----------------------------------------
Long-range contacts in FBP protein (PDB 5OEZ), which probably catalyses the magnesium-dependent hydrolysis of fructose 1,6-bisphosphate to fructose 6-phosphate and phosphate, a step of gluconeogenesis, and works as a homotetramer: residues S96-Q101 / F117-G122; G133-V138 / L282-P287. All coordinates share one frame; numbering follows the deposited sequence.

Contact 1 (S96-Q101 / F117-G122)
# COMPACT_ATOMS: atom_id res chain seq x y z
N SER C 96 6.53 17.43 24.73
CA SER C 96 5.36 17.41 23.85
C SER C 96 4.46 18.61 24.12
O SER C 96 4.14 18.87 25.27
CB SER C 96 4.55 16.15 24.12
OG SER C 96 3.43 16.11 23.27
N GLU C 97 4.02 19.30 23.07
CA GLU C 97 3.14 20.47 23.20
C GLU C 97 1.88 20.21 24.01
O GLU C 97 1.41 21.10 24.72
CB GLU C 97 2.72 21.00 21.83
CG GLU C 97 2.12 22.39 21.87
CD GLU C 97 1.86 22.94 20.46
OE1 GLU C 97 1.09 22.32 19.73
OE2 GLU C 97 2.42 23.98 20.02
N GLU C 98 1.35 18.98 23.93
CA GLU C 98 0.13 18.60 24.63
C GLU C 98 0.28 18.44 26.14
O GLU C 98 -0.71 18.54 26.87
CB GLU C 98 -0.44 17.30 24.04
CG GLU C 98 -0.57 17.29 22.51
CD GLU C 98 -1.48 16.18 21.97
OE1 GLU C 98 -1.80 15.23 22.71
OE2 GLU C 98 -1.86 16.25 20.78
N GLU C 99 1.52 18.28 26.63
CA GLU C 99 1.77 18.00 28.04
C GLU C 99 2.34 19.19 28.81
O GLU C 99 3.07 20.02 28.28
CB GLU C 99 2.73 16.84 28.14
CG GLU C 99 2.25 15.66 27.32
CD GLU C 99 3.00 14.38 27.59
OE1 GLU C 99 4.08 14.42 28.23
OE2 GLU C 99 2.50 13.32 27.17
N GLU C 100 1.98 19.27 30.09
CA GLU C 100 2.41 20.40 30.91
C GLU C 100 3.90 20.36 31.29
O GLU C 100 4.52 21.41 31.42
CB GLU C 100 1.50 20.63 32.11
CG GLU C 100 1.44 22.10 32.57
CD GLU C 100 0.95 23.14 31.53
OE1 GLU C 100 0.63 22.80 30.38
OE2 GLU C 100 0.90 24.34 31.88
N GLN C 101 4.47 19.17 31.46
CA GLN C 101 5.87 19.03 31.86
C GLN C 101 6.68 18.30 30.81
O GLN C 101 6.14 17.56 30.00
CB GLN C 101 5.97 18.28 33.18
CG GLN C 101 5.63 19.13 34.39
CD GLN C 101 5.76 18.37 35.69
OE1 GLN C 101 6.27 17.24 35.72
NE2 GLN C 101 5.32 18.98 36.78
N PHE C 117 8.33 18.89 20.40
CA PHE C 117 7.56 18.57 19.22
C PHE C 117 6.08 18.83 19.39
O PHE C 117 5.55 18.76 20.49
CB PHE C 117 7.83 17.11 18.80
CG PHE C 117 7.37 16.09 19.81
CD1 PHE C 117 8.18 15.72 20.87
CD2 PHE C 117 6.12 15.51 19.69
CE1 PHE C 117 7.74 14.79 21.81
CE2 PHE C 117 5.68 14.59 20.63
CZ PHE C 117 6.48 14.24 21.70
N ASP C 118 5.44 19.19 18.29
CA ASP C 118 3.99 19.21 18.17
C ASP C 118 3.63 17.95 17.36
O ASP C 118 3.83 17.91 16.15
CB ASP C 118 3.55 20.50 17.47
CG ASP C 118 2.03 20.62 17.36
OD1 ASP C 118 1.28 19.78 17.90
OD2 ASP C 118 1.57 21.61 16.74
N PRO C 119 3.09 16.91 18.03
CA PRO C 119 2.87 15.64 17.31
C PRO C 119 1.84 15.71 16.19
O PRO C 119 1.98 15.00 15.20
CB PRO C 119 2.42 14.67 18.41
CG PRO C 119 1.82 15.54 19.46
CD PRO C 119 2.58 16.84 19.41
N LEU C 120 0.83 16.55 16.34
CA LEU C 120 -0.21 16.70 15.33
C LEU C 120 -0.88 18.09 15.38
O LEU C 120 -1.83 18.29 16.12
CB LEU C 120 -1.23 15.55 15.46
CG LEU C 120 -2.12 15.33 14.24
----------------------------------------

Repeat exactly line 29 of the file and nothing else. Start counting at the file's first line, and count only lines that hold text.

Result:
CA GLU C 99 1.77 18.00 28.04